Operation Fork

Force Sturges

King Christian X was said by Time to be "less unpopular in Iceland than any other Danish sovereign has ever been" Christian X of Denmark.jpg
King Christian X was said by Time to be "less unpopular in Iceland than any other Danish sovereign has ever been"

On 3 May 1940, the 2nd Royal Marine Battalion in Bisley, Surrey received orders from London to be ready to move at two hours' notice for an unknown destination. The battalion had been activated only the month before. Though there was a nucleus of active service officers, the troops were new recruits and only partially trained. [15] There was a shortage of weapons, which consisted only of rifles, pistols, and bayonets, while 50 of the marines had only just received their rifles and had not had a chance to fire them. On 4 May, the battalion received some modest additional equipment in the form of Bren light machine guns, anti-tank guns, and 2-inch mortars. With no time to spare, zeroing of the weapons and initial familiarisation shooting would have to be conducted at sea. [16] [17]

Assisting arms provided to the force consisted of two 3.7 inch mountain howitzers, four QF 2 pounder naval guns, and two 4-inch coastal defence guns. [16] [17] The guns were manned by troops from the artillery divisions of the Navy and the marines, none of whom had ever fired them. [16] [17] They lacked searchlights, communication equipment, and gun directors. [16]

Colonel Robert Sturges was assigned to command the force. Aged 49, he was a highly regarded veteran of World War I, having fought in the battle of Gallipoli and the battle of Jutland. [17] He was accompanied by a small intelligence detachment commanded by Major Humphrey Quill and a diplomatic mission managed by Charles Howard Smith. [15] Excluding those, the invasion force consisted of 746 troops. [18]

Journey to Iceland

HMS Berwick was the command ship of the operation HMS Berwick (65).jpg
HMS Berwick was the command ship of the operation

On 6 May, Force Sturges boarded trains for Greenock on the Firth of Clyde. To avoid drawing attention to itself, the force was divided into two different trains for the journey, [19] but due to delays in rail travel, the troops arrived at the railway station in Greenock about the same time, losing the small degree of anonymity desired. [19] Additionally, security had been compromised by a dispatch uncoded and by the time the troops arrived in Greenock, many people[ who? ] knew that the destination was Iceland. [15]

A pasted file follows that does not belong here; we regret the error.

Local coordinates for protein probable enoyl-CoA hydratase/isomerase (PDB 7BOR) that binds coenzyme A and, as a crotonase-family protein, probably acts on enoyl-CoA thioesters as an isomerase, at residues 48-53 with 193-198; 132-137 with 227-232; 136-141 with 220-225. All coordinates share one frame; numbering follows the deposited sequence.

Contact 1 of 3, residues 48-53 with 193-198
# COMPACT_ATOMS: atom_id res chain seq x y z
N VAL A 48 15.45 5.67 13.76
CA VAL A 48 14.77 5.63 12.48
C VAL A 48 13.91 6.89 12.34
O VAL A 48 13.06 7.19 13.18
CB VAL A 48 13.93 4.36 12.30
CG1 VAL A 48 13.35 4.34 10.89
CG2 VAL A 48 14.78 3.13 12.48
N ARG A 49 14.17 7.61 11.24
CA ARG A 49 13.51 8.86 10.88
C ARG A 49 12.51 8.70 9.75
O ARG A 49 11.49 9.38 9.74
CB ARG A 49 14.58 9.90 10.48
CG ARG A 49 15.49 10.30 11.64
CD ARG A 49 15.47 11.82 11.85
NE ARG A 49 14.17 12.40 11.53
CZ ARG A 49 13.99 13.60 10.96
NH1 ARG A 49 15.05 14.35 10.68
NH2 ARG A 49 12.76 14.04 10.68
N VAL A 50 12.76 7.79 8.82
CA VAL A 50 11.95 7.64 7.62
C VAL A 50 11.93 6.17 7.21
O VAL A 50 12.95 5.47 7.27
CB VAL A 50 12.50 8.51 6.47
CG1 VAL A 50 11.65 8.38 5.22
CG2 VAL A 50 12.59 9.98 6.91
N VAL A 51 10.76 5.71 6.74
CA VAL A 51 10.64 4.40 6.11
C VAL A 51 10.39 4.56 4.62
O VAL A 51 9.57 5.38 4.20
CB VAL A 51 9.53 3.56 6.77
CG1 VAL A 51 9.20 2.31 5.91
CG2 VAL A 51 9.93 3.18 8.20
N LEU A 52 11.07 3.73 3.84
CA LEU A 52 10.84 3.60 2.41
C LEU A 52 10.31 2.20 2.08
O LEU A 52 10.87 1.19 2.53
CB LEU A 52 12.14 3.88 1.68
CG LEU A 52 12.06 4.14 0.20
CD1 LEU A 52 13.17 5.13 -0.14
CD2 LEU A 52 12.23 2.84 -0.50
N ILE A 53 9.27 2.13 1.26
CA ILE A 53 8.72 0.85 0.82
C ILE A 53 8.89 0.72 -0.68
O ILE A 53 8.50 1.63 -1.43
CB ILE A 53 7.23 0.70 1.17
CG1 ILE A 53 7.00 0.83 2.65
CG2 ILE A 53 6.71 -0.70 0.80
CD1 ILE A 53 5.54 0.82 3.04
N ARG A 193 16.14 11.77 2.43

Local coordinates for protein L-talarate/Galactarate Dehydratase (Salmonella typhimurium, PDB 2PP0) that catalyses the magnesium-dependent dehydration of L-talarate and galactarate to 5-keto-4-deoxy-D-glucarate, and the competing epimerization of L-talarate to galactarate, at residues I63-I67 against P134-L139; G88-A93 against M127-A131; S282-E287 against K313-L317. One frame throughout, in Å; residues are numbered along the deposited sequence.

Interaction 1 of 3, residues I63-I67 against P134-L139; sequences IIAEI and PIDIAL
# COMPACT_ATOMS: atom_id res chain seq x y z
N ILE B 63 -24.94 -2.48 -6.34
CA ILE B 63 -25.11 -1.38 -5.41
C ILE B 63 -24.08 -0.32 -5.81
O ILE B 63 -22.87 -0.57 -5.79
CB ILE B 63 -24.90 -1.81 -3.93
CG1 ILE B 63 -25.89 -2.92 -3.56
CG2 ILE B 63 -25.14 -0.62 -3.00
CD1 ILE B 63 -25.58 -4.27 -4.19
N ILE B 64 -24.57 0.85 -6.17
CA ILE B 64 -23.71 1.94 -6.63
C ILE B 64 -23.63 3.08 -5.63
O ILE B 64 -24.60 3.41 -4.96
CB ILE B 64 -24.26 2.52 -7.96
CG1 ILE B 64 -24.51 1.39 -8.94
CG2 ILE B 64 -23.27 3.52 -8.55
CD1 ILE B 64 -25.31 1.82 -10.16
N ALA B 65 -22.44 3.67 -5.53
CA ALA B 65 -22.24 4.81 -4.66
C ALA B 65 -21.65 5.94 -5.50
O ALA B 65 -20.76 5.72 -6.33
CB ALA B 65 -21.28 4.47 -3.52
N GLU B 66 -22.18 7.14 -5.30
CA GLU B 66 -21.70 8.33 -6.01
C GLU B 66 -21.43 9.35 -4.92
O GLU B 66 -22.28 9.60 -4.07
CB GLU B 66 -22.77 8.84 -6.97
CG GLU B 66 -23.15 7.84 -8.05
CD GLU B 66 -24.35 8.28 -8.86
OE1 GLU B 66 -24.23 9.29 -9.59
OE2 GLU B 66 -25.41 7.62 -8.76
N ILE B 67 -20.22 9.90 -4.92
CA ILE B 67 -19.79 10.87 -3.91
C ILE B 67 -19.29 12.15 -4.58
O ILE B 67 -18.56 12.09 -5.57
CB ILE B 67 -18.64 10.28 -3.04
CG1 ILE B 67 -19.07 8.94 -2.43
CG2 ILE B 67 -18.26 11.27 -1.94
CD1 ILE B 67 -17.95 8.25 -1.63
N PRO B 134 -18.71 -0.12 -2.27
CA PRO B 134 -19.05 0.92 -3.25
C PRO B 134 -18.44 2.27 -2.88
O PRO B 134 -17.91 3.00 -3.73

On the morning of 7 May, the force headed to the harbour in Greenock, where they found the cruisers Berwick and Glasgow, intended to take them to Iceland. Boarding commenced, but was fraught with problems and delays. Departure was delayed until 8 May, and even then a large amount of equipment and supplies had to be left on the piers. [16] [20]

At 04:00 on 8 May, the cruisers departed for Iceland. They were accompanied by an anti-submarine escort consisting of the destroyers Fearless and Fortune. The cruisers were not designed to transport a force of the size assigned to them, and conditions were cramped. [9] Despite reasonably good weather, many of the marines developed severe seasickness. The voyage was used as planned for calibration and familiarisation with the newly acquired weapons. [21] One of the newly recruited marines committed suicide en route. [22] [23] The voyage was uneventful otherwise. [16]

In May 1940 we transported Royal Marines to Iceland and the island was occupied on the 10th May to prevent the occupation by a German force. A number of German civilians and technicians were made prisoners and transported back to the United Kingdom. Very rough seas were encountered on passage to Iceland and the majority of the marines cluttered gangways and mess-decks throughout the ship, prostrate with seasickness. One unfortunate marine committed suicide.

Stan Foreman, petty officer of HMS Berwick [24]

Surprise is lost

Supermarine Walrus aircraft - though it proved ultimately unsuitable for operations in Iceland, it had the advantage that it could land almost anywhere Supermarine Walrus.jpg
Supermarine Walrus aircraft – though it proved ultimately unsuitable for operations in Iceland, it had the advantage that it could land almost anywhere

At 01:47, Icelandic time, on 10 May, HMS Berwick used its aircraft catapult to launch a Supermarine Walrus reconnaissance aircraft. [26] The principal aim of the flight was to scout the vicinity of Reykjavík for enemy submarines, which the Naval Intelligence Division had convinced itself were operating out of Icelandic harbours. [26]

The Walrus was given orders not to fly over Reykjavík but – either accidentally or as the result of a miscommunication – it flew several circles over the town, making considerable noise. [27] [28] At this time, Iceland possessed no aeroplanes of its own, so this unusual event awoke and alerted a number of people. [29] Prime Minister of Iceland Hermann Jónasson was alerted about the aircraft, [30] as were the Icelandic Police. The acting chief of police, Einar Arnalds, surmised that it most likely originated from a British warship bringing the expected new ambassador. [30] This was correct, though it was not the whole story.

Werner Gerlach, the German consul, was also alerted to the aircraft. Suspecting what was about to happen, he drove down to the harbour with a German associate. [31] With the use of binoculars, he confirmed his fears and then hurried back. [32] At home, he arranged for the burning of his documents and tried unsuccessfully to reach the Icelandic foreign minister by telephone. [33]